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  • Writer's pictureDrew Myers

cellular proliferation.

My son is 14 years old. He doesn’t have a cell phone.

I know that he is in the minority. I know he’s an outlier. I know many of his friends think I’m a hard-nosed jerk. (One of Crash’s friends actually said, “Seriously? You don’t have a phone? Your dad is mean!”)

This is important: I’m totally okay with all of

those facts. (And the accusation.) 

Since Crash was old enough to understand, we’ve told him that he wasn’t getting a phone until he was 16. 

My rationale: Cell phones are rotting our brains. Yes, they are a tremendous tool - and a great way to stay connected - but that doesn’t mean they’re not slowly

corroding our cerebrums and cerebellums. They’re diminishing our social interactions. They’re distracting us from the beautiful things in this world. They’re making us lazy. 

This hypothesis is absolutely true for adults, but even more so for prepubescent teens whose prefrontal cortexes are still maturing.

I did a quick Google search to validate my bold claims surrounding cell phones and brain development. I couldn’t find anything concrete. Then I just started to watch teenagers with phones, and I knew without a shadow of doubt that I wasn’t wrong. 

Here’s the deal…

I know my son will eventually have a phone, I just wanted to delay the inevitable as long as possible. That before-mentioned prefrontal cortex is kind of a big deal. This is the part of the brain that “intelligently regulates our thoughts, actions and emotions through extensive connections with other brain regions.”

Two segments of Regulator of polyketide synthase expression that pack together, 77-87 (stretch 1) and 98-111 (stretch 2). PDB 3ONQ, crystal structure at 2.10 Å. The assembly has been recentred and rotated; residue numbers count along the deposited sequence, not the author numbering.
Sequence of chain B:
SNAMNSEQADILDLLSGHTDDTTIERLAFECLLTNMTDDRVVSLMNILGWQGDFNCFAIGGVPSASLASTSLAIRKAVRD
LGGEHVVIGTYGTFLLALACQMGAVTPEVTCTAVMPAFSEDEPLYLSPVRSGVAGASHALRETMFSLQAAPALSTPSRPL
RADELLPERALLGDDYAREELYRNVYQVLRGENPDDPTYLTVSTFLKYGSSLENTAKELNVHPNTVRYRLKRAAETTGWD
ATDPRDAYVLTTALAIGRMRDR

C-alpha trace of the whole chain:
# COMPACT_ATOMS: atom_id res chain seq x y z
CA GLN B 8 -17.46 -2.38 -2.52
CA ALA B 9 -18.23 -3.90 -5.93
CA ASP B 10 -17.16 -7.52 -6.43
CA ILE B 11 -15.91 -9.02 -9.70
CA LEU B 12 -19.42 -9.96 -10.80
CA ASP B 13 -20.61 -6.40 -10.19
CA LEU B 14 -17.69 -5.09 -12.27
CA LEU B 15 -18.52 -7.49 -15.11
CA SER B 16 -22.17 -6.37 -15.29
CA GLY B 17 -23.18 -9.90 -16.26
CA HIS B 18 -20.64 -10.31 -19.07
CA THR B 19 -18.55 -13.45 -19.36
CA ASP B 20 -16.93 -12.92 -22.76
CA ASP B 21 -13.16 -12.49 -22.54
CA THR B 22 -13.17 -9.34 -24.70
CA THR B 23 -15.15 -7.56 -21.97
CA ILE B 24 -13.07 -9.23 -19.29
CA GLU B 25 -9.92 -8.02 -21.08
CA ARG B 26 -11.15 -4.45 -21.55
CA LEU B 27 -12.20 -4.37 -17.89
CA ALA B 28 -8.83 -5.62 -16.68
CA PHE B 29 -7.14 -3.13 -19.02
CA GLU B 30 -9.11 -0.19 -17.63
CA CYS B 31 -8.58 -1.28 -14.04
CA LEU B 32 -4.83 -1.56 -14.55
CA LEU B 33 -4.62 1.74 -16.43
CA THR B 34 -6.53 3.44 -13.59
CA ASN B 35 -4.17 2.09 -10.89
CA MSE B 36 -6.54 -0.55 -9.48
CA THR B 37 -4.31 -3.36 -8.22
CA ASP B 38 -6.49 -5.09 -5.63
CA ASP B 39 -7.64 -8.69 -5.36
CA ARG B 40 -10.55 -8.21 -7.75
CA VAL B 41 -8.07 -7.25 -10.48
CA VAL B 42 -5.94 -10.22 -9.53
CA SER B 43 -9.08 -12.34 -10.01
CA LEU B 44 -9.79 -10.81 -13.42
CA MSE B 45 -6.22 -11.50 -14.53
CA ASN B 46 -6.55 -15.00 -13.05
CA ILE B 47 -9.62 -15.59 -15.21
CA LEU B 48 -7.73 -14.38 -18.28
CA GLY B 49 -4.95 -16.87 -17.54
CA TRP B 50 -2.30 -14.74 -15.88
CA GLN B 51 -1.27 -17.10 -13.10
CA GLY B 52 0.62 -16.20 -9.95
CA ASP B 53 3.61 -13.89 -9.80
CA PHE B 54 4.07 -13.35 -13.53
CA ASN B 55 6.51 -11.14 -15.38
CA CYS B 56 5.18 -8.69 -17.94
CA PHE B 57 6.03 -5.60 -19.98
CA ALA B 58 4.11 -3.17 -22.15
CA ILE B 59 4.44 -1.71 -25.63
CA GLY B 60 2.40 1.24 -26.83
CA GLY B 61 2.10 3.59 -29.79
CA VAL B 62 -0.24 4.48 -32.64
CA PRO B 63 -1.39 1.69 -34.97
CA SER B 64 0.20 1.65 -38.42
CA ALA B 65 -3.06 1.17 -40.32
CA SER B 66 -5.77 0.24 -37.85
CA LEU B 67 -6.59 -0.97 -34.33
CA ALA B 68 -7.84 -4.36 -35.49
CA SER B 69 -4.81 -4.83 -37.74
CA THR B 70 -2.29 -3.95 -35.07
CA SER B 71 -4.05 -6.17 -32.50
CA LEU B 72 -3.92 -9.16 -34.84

My thought process … the longer we wait, the better. Let that brain develop! Well, I recently realized that I may have to stop playing my slow-down offense sooner than I wanted. 

“Dad … I put together a PowerPoint presentation on why I should get a phone now,” Crash recently told me. “Can I present it to you?” 

After I called him a giant nerd, I agreed.  

On the big day, he got “dressed up,” which means he put on a collared shirt and a cap that didn’t have sweat stains. He stood in the living room; his presentation was on the TV behind him. He had a Post-it Note in his hands, just in case he lost his train of thought. 

He had five slides making his case for a phone. The rest of the slides were the apps he was going to have on his phone. 

I can sum up his presentation in two words: Solid effort! His most compelling slide: “It will teach me responsibility.”

His most ridiculous slide: “Quicker response time” (he has an Apple watch to communicate in a pinch; he calculated how fast he can type on each device)

His funniest slide (one of the apps he’ll have on his phone): Maps - “so I don’t get lost and die.” 

His most compelling argument: “I’ll pay for the phone with my own money.” 

So the million-dollar question: What did I decide? 

I have until August 1 to make my decision. Stay tuned. 

Here are some of the slides from Crash's 37-slide presentation. Reminder: He used the first five slides to make his case for a phone; the rest of the slides were the apps he was going to have on his phone.  





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